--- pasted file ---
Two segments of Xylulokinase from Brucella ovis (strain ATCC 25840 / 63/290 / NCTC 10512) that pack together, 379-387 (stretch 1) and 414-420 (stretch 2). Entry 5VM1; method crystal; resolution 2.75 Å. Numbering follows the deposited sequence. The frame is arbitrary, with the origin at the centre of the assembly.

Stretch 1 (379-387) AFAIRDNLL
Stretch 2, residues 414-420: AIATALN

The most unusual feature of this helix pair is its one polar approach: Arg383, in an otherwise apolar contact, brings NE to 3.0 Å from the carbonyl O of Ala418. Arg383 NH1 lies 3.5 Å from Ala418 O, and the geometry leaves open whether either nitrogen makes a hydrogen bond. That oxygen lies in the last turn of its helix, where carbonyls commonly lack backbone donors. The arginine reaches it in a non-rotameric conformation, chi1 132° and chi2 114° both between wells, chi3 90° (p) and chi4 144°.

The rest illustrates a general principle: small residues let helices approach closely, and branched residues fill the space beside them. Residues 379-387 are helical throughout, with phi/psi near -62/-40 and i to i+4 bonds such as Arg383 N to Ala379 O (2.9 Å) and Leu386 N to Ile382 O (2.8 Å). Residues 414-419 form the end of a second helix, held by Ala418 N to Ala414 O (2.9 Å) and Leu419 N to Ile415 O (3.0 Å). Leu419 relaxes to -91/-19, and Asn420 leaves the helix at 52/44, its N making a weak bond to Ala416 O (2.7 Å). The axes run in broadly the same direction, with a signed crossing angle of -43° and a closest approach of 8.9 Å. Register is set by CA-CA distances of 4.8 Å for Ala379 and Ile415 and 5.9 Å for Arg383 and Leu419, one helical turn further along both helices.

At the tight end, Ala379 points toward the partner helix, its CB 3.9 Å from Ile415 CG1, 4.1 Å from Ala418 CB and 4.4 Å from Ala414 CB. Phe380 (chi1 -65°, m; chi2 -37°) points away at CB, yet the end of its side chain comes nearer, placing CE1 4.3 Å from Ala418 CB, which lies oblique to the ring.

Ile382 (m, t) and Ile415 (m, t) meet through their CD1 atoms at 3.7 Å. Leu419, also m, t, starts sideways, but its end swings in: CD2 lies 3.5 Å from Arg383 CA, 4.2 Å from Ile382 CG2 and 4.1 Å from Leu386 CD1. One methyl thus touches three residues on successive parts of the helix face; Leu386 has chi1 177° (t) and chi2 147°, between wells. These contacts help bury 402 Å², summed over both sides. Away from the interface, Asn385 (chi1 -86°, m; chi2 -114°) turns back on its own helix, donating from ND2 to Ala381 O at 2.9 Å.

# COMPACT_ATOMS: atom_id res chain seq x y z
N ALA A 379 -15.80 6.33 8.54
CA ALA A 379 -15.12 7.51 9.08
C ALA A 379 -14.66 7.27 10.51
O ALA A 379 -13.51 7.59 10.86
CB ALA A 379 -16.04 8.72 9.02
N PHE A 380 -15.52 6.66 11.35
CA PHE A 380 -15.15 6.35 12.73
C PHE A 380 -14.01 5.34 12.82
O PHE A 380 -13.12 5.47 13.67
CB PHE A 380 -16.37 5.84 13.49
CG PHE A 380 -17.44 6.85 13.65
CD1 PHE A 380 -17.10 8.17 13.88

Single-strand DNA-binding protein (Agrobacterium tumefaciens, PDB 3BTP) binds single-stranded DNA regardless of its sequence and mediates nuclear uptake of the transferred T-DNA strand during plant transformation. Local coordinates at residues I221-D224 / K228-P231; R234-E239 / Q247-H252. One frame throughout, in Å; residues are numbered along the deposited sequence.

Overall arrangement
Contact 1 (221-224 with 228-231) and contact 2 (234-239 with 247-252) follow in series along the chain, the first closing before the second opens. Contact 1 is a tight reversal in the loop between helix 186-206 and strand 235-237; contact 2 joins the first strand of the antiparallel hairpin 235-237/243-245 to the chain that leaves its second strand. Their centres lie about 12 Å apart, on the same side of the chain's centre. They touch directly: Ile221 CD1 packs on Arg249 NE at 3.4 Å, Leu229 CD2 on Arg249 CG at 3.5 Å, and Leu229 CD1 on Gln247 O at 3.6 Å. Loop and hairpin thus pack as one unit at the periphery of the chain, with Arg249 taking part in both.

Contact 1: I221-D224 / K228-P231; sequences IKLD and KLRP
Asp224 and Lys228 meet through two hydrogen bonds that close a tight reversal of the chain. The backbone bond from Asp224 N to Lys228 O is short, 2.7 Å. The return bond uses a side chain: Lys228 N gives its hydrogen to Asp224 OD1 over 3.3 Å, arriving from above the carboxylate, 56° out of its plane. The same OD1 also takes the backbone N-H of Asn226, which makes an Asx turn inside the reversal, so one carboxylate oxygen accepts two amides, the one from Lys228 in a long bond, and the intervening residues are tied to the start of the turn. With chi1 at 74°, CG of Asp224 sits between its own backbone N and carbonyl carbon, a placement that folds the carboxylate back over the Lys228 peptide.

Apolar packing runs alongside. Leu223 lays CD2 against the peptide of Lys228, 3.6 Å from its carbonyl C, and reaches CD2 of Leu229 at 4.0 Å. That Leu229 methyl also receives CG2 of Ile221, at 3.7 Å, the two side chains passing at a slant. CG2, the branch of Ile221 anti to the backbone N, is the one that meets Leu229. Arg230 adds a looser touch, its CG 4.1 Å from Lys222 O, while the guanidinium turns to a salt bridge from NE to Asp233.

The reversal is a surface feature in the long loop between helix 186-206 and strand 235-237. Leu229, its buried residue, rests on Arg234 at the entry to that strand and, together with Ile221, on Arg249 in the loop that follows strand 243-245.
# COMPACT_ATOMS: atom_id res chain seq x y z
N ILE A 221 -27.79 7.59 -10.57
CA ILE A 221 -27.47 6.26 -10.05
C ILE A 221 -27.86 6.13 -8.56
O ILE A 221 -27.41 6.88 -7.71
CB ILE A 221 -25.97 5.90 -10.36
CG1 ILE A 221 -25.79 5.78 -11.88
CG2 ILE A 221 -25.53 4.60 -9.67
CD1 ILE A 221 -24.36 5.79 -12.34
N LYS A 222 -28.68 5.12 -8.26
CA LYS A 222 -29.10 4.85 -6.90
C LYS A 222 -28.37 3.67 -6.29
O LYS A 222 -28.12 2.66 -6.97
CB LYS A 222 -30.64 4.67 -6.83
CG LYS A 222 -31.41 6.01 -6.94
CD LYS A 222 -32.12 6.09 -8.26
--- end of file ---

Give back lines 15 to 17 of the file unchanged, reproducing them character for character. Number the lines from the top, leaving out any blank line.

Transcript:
CA PHE A 380 -15.15 6.35 12.73
C PHE A 380 -14.01 5.34 12.82
O PHE A 380 -13.12 5.47 13.67